On Monday June 26th, the Supreme Court weighed in on Executive Order 13780, better known as the travel ban. While a full hearing is scheduled when the court reconvenes in October, a partial implementation of the ban has been sanctioned for the interim. This decision goes against several lower court rulings that prevented the ban’s execution.
However, the Supreme Court’s ruling came with a stipulation: “foreign nationals who have a credible claim of a bona fide relationship with a person or entity in the United States” could not be denied entry.
At this time, the current administration has defined a ‘bona fide relationship’ in these terms:
- An individual with a:
- parent or parent in-law
- spouse or fiancée
- adult son or daughter (in-law)
- sibling (whole or half)
- aunt or uncle
- niece or nephew
- cousin Updated 7.14.17 – see below
in the United States. Step relations are also included.
- An individual with connections to educational or business organizations in the U.S.
On Wednesday, June 28th, the administration communicated its new restrictions and corresponding criteria to global diplomatic posts. The partial travel ban went into effect the next evening, Thursday June 29th.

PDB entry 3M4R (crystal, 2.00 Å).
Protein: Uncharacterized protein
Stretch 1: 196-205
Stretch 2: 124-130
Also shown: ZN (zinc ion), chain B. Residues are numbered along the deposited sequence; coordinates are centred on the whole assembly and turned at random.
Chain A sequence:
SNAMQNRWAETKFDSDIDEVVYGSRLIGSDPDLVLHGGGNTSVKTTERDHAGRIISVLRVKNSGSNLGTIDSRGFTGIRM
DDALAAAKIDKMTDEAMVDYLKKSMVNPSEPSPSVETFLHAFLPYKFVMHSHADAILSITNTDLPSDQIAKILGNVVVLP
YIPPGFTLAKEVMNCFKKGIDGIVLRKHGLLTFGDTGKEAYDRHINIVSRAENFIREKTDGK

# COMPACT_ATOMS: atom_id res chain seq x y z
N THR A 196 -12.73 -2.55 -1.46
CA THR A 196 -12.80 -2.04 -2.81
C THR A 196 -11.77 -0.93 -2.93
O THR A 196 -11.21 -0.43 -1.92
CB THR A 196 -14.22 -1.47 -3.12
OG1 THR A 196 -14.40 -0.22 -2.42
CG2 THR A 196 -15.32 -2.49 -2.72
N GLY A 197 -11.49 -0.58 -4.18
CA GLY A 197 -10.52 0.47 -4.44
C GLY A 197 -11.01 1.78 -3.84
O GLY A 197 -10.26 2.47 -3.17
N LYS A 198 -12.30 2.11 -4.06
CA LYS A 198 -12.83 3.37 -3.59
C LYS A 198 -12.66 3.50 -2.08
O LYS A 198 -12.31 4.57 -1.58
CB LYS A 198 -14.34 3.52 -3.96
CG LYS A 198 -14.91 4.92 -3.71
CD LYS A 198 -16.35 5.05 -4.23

Six countries are singled out by the travel ban: Iran, Libya, Somalia, Sudan, Syria, and Yemen. Citizens of these nations will be held to the constraints of the ‘bona fide relationship’ stipulation. Visitors seeking travel visas who do not meet the qualifications will be subject to a 90-day ban.
The travel ban impacts these nations’ refugees as well, with a 120-day ban for those who do not meet requirements. In addition, the administration has declared that refugee resettlement organizations do not meet the criteria of bona fide entity relationship. The decision is rooted in an interpretation of the court’s specification that entity relationships must be “formal, documented, and formed in the ordinary course, rather than for the purpose of evading Executive Order 13780”.
In addition to those with a bona fide relationship to the U.S, individuals who meet one of the following criteria are also exempt:
- Full U.S and U.S dual national citizens
- Legal permanent residents, AKA green card holders
- Individuals granted asylum
- Diplomats and their family members traveling with A-1 or A-2 visas